Clinical Decision Support
Clinical support systems include computerized alerts, clinical guidelines, patient data reports, documentation templates, reference information, artificial intelligence (AI), automated historical comparisons, and diagnostic support tools (42–45). In particular, computer-based clinical decision support systems have evolved as a high tech tool for the objective evaluation and comparison of data for diagnostic purposes (45, 46). One example is the PredictND tool (47) that was recently tested in the Amsterdam Dementia Cohort (n = 504). In this 10 year study, PredictND was highly accurate in separating several types of dementias from each other (i.e., AD, FTD, DLB, or VaD) and from their respective controls (balanced accuracy 82.3%). In addition to the predicted type of dementia, it also provided a confidence measure for classification. Accuracy was highest for VaD and lowest for DLB. In another recent study (48) across several sites in Europe, PredictND was used to differentiate among groups categorized as subjective cognitive decline [SCD; n = 252)], AD (n = 138), DLB (n = 20), FTD (n = 34), and VaD (n = 23). In this study, 747 patients completed follow-up visits. Of note, the etiological diagnosis changed in 13% of all cases when using PredictND, but the diagnostic accuracy did not change significantly. However, using the PredictND tool increased clinicians' confidence in their dementia diagnosis, indicating that computer-based support systems may assist with clinical decision making. PredictND uses data from neuropsychological tests, MRI, and CSF tests to classify patients according to the disease state index. Prospective studies have possible limitations. The study design was a tradeoff between retaining clinician's impression of patients and minimizing bias from the first to second session. The time between sessions was longer than intended, which may have affected the result. The follow up time was short, especially the evaluation progression of patients with MCI and SCD. However, this approach draws the clinician to data that are most relevant and removes the need to view tens or hundreds of data points individually.
In addition to the disease state index that PredictND used for diagnosis, others have used data from the ADNI to predict progression from MCI to AD (49). The patients underwent neuropsychological testing, MRI scanning, PET scanning, and CSF analysis. The ADNI analyzed MRI and PET scans in MCI patients using the multivariate technique of independent component analysis (ICA). ICA isolates unique features of biomarkers and potentially reveals patterns underlying the imaging data. ICA was able to predict the progression from MCI to AD (50). Support vector machine is a classification algorithm for pattern classification and predicted the progression of MCI to AD (51). However, even with the diagnostic accuracy mentioned in previous studies, clinical support systems are scarce. There is an absence of clear guidelines from regulatory bodies that impedes acceptance of clinical support systems (52). Developers of clinical support systems and its users should propose guidelines that will standardize clinical support systems. Input from both developers and users may result in more clinicians implementing clinical support systems.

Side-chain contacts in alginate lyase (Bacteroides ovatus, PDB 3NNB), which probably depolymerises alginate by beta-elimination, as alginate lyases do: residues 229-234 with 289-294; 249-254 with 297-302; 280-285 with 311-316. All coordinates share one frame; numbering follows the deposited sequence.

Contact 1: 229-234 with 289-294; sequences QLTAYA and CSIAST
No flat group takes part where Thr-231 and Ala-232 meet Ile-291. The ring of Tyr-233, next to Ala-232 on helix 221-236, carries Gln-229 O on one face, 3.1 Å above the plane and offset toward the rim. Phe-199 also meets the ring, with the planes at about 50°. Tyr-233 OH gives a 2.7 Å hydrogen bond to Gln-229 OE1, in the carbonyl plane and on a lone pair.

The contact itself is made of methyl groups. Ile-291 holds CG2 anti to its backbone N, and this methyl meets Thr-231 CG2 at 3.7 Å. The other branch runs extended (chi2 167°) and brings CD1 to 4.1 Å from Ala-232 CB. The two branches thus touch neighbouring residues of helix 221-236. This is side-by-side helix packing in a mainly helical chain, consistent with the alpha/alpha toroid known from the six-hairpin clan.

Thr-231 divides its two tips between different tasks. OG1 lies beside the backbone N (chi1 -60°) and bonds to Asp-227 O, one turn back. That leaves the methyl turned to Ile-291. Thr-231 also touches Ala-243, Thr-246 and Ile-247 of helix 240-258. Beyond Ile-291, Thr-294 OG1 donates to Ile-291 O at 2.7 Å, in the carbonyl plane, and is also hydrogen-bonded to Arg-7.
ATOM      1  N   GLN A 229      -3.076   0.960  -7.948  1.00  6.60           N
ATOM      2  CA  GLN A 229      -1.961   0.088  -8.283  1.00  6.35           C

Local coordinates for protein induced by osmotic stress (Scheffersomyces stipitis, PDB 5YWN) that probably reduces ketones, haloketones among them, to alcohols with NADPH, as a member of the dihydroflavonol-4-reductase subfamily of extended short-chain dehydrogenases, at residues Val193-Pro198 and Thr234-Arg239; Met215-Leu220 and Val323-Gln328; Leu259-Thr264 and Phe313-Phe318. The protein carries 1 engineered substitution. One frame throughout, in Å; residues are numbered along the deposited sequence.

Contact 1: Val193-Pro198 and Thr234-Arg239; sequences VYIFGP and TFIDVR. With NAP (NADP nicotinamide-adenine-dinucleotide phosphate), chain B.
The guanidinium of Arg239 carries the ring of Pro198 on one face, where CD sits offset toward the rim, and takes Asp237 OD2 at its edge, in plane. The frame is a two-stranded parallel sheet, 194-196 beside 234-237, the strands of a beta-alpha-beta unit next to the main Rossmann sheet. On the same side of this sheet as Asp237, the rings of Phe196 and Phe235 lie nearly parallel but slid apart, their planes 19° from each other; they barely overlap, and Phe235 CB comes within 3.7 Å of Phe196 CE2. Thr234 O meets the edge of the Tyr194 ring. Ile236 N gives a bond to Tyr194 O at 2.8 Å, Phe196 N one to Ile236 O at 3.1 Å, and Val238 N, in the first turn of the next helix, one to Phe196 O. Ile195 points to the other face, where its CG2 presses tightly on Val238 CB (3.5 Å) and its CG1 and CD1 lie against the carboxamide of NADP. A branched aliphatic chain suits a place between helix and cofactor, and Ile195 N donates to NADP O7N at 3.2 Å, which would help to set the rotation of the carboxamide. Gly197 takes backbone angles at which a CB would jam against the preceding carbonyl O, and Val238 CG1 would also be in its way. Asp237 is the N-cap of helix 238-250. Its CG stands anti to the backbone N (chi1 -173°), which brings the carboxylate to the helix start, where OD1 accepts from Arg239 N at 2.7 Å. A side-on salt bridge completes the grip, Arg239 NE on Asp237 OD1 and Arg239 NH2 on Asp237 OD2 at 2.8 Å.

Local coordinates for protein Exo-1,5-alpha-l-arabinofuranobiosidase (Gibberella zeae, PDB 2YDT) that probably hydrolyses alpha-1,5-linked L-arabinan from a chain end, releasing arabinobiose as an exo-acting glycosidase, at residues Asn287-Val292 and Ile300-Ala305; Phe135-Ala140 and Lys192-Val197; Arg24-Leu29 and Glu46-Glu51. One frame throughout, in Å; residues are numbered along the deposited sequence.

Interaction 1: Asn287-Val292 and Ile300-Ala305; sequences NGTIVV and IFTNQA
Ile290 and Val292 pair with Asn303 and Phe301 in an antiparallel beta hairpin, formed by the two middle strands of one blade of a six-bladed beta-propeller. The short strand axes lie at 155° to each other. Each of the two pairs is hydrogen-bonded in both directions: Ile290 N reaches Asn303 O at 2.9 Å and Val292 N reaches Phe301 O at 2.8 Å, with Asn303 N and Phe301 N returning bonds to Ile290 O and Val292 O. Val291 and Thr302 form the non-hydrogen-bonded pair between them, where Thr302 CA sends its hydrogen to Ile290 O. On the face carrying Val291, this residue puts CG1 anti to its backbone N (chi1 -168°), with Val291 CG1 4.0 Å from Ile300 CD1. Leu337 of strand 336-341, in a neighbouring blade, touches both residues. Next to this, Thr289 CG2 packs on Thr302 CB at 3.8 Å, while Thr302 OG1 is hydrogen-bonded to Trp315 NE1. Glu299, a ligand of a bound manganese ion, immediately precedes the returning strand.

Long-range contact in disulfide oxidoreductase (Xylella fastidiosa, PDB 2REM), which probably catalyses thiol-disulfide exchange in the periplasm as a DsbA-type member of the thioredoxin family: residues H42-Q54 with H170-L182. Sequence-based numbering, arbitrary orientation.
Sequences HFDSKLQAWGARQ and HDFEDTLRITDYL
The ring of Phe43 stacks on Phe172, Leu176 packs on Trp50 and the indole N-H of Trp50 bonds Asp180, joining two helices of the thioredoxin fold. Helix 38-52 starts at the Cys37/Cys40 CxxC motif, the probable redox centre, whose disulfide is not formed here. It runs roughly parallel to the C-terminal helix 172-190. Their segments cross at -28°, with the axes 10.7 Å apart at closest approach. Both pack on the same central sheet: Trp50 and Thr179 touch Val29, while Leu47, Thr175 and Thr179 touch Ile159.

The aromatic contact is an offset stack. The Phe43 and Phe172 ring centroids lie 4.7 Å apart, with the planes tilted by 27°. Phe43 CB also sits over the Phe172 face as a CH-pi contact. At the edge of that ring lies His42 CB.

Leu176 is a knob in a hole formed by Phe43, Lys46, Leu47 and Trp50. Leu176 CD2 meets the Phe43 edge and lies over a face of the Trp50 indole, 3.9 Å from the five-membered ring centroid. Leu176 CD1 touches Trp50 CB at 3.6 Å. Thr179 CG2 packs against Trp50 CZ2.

Recently, AI applications have been growing. Deep learning is a type of AI that is sometimes described as simulating human learning approaches. Traditional PET image analysis requires an evaluation by experts trained in nuclear medicine and neuroimaging to make pattern recognition decisions. Therefore, deep learning algorithms theoretically may be used to learn and detect features or patterns in PET scans. In addition, deep learning may potentially help recognize additional patterns that are not as obvious during a human clinical review of scanned images. However, the usefulness of this task remains to be seen. Also, given that traditional PET scan analyses are labor intensive, deep learning algorithms may shorten overall review time. In a recent 18FDG-PET study (53), it was hypothesized that a deep learning algorithm could detect patterns not evident on standard human-based clinical image review. PET images were obtained from the Alzheimer's Disease Neuroimaging Initiative (ADNI) database. The InceptionV3 architecture deep learning algorithm was trained on 90% of the ADNI data set and tested on the remaining 10%, as well as the independent test set. The deep learning algorithm achieved a 82% specificity and 100% sensitivity. These findings imply that not only can deep learning algorithms predict the final diagnosis of AD with high accuracy and robustness, but they may also reduce overall cost due to shorter review times completed in part by machines. However, deep learning algorithms so far have been mainly utilized for the diagnosis of AD (54). Several technical challenges must be overcome to apply deep learning methods to other forms of dementia (54), neuroimaging datasets need a certain amount of labeling time to train a machine learning system, and various types of noise in the images reduces algorithm accuracy, to name a few. Some experts also state the best most AI systems do is reflect the past history's context for the current sample. Finally, once deep learning algorithms are optimized (85–95%) to match specific types of human thinking, there may be no wiggle room left for “original” thought. These and other prognostic tools represent valuable support for clinicians. However, it is important to evaluate and compare performance in a standardized manner (55).